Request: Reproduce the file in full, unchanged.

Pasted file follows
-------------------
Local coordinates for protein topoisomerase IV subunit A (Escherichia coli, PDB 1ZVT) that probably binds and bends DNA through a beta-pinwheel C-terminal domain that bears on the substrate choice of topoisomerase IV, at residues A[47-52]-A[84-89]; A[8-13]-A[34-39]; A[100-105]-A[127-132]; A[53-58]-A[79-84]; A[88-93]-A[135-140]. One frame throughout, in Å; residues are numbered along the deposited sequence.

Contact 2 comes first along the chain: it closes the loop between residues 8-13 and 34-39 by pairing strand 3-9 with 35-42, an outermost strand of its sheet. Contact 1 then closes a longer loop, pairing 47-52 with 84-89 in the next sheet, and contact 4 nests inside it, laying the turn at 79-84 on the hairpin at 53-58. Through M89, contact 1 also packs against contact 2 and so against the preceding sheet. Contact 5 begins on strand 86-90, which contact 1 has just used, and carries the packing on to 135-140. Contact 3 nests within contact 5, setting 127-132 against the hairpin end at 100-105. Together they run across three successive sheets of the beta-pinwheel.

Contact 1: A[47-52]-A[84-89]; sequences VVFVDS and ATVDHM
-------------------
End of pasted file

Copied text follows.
Local coordinates for protein topoisomerase IV subunit A (Escherichia coli, PDB 1ZVT) that probably binds and bends DNA through a beta-pinwheel C-terminal domain that bears on the substrate choice of topoisomerase IV, at residues A[47-52]-A[84-89]; A[8-13]-A[34-39]; A[100-105]-A[127-132]; A[53-58]-A[79-84]; A[88-93]-A[135-140]. One frame throughout, in Å; residues are numbered along the deposited sequence.

Contact 2 comes first along the chain: it closes the loop between residues 8-13 and 34-39 by pairing strand 3-9 with 35-42, an outermost strand of its sheet. Contact 1 then closes a longer loop, pairing 47-52 with 84-89 in the next sheet, and contact 4 nests inside it, laying the turn at 79-84 on the hairpin at 53-58. Through M89, contact 1 also packs against contact 2 and so against the preceding sheet. Contact 5 begins on strand 86-90, which contact 1 has just used, and carries the packing on to 135-140. Contact 3 nests within contact 5, setting 127-132 against the hairpin end at 100-105. Together they run across three successive sheets of the beta-pinwheel.

Contact 1: A[47-52]-A[84-89]; sequences VVFVDS and ATVDHM